Hands off the Treasury, civil society tells Zuma
Civil society organisations have added their voice in condemning the perceived interference in the running of the Treasury, which had established a reputation for being among SA’s well-managed institutions.
The concerns followed the sudden departure of Michael Sachs as head of the budget last week, and several other key officials before him, which inevitably raised questions about stability at the Treasury.
In this regard, Section 27 and several other pressure groups on Friday urged Parliament to investigate the circumstances around the resignation of the key officials at the Finance Department and to monitor the filling of existing vacant positions.
Earlier in 2017 Lungile Fuzile resigned as head of the Treasury shortly after Pravin Gordhan was fired as finance minister in a controversial Cabinet reshuffle.
The pressure groups also called on lawmakers to show support for credible and sustainable budget processes, including using their powers under the Money Bills Amendment Act to reject any new proposals that sought to undermine budgetary checks and balances.
Speculation was rife last week that President Jacob Zuma wanted to bypass the budgetary process, so he could cover students’ demands for a free higher education.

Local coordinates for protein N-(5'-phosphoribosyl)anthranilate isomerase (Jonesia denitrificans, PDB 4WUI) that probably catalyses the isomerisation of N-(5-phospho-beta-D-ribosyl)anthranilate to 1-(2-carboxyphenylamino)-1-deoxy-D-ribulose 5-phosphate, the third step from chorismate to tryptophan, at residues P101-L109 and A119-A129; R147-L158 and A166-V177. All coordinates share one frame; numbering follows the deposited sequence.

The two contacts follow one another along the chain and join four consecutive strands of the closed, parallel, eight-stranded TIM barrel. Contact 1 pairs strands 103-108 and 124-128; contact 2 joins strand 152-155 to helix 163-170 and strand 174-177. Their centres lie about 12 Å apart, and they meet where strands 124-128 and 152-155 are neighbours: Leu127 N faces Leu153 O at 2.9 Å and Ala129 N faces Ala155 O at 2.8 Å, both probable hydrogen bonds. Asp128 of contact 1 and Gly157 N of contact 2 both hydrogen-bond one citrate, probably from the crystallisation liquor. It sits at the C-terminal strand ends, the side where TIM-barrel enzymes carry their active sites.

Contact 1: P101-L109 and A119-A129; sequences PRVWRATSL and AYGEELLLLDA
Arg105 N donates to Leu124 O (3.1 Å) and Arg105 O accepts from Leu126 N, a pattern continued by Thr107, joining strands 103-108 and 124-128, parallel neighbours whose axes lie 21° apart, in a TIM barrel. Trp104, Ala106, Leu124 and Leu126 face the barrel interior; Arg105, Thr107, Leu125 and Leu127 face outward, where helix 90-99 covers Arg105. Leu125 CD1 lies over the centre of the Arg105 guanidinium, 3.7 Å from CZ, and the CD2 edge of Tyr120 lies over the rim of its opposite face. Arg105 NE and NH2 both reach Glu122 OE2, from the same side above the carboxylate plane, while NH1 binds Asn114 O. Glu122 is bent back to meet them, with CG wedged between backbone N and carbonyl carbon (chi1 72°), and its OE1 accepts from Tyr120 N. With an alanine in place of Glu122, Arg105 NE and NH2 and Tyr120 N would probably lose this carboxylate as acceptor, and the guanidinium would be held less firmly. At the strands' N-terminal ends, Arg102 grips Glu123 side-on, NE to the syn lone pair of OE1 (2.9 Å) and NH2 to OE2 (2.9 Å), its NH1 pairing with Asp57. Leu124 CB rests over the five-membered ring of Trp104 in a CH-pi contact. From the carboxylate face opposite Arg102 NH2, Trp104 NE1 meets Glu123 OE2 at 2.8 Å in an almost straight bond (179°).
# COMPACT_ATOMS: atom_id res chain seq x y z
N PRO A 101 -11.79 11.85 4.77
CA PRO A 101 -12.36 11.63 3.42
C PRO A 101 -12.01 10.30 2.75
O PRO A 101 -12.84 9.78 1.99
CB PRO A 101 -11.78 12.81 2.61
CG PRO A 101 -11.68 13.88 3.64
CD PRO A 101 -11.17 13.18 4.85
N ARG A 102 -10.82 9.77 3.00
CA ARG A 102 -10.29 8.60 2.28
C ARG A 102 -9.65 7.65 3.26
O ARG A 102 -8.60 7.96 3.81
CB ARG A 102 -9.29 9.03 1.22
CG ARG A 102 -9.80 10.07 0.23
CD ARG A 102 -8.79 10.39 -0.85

The Treasury has projected a R50.8bn budget deficit in the current 2017/18 financial year, rising to a cumulative R209bn by 2020/21.
"Diverting budget allocations outside of the established processes opens the gate for arbitrary and irregular reallocations in the future," the pressure groups said in a joint statement.
"The resulting policy uncertainty, with its negative impact on the economy and fiscal framework, alongside actual reallocation, put the sustainability of social spending at risk."
Markets have increasingly been sensitive to political developments, with the rand and local bonds dropping fairly sharply when the news of Sachs’ resignation came to light last week, before subsequently recovering.
The rand weakened to a low of R14.58/$, its worst level in just over a year, before pulling back to R13.97/$ by Sunday. The yield on the benchmark R186 bond jumped to highs of 9.55%, before settling back to 9.39%.
"The persistent attempts by the head of state to buy time in office were the obvious rationale behind the rumours of heavily subsidised education," said Ashley Dickinson, the head of fixed income dealing at Sasfin Wealth.
"The net result of his heavy-handedness was that we lost another capable asset, after the head of the budget division at Treasury handed in his ticket, and this action caused the rand and bonds to post material losses."
The developments come at a time when ratings agencies are finalising scheduled reviews of the country’s creditworthiness. Moody’s Investors Service and S&P Global Ratings are due to release their verdicts on Friday.
SA could lose its last vestiges of investment grade status if the two companies downgrade its crucial debt that is denominated in rand.